Graham Potter’s start to life as Chelsea manager could hardly have gone much worse.
The Blues’ 4-0 FA Cup third-round humbling at Manchester City has increased the pressure on the former Brighton boss as his troubled first few months at Stamford Bridge show no sign of improving.
Sitting 10th in the Premier League after just one win from their last eight matches and now out of both domestic cup competitions, a section of Chelsea’s travelling fans were heard singing the name of former boss Thomas Tuchel and ex-owner Roman Abramovich during their Etihad capitulation.
Former England striker Alan Shearer described the first-half display as “unacceptable”, “embarrassing” and “pathetic”, while Potter himself admitted Chelsea were “clearly suffering as a football club”.
A double from Riyad Mahrez and strikes from Julian Alvarez and Phil Foden were deserved rewards for a dominant display from Manchester City and mean questions about Potter’s future – just four months into his reign – grow louder.
Chelsea sacked Tuchel, who won three trophies in 20 months at Stamford Bridge, in September when the Blues were sixth in the top flight following a summer during which they spent £255m on transfers.
But new owner Todd Boehly’s decision to bring in Potter from Brighton has yet to pay dividends, with the club now 10 points off the Champions League spots.
Chelsea did not manage a shot in a first half that Potter described as “painful”, failing to even vaguely threaten Stefan Ortega’s goal until a Mason Mount shot in the 54th minute that was deflected wide.
Potter, who can point to an injury crisis that kept nine players out of this fixture and led to teenager Bashir Humphreys making his senior debut in defence, said: “The results in a small space of time are not positive.
“You can make excuses and look for reasons or say it isn’t good enough. Both of those answers are correct.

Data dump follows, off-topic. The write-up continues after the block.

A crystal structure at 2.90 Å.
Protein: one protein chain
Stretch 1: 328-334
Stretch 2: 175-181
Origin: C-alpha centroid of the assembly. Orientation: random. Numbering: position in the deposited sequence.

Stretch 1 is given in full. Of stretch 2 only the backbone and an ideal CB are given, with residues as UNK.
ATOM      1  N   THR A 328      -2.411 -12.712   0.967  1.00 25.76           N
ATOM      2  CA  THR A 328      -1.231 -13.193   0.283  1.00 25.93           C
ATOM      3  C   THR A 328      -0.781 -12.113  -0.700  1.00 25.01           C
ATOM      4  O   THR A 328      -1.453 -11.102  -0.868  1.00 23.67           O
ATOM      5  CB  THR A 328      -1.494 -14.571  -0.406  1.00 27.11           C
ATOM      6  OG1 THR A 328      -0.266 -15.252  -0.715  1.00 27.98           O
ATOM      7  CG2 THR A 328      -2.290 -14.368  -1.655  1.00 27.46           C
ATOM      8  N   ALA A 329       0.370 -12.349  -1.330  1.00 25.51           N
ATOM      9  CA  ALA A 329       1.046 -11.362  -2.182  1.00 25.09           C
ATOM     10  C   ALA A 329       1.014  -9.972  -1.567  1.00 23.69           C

“We have to keep improving and stick together because clearly we are suffering as a football club and it’s not nice at all. But that’s where we are at the moment.
“We can’t do anything apart from do our jobs better and work harder. You understand the supporters’ frustration, we respect that. But our job is to keep working.”
The Premier League champions raced into a 3-0 lead on Sunday, leading the travelling fans to greet the half-time whistle with a loud chorus of jeers.
And, while things marginally improved after the break, Chelsea’s owners are likely to have been left in no doubt about the anger surrounding the club.
Shearer told BBC Sport: “From a Chelsea point of view that first half was not acceptable. I don’t care how many injuries you have, you still have to put a shift in and it’s embarrassing because they haven’t.
“It was nowhere near good enough. Look at their body language, they looked like they don’t want to be there – the energy and leadership has to come from the manager.
“Going forward they were so bad you wouldn’t believe it. They have been nothing short of pathetic in forward positions.
“They have a big week coming up, they have to show more.”
Former Ostersunds FK and Swansea City manager Potter led Brighton to ninth place last season, the highest top-flight finish in the club’s history.
He guided them to fourth in the table this season – after winning four, drawing one and losing one of their first six Premier League games – before joining Chelsea in October.
However, a manager previously mooted as a potential future England boss is coming under increasing pressure after just eight wins from his first 18 matches at Chelsea.
“I would say to Todd Boehly, ‘give him time’,” Manchester City boss Pep Guardiola said. “I know in big clubs, results are important but I’d say give him time.
“The second half is what he is. What he’s done at Brighton is outstanding, but…we need time in the first season. I had (Lionel) Messi in Barcelona my first season so I didn’t need two seasons because Messi was there.”
Shearer agrees with Guardiola, and believes what Chelsea saw in Potter four months ago should still be valid now.
The former Newcastle striker said: “They have to stick with him, it would be crazy to do anything else. They have spent a fortune again but are lacking someone who can put the ball in the back of the net.
“They have to stick together and stick with him and give him time to turn it around. There is a reason they went for him, a reason they took all his staff with him and they have to give him time.”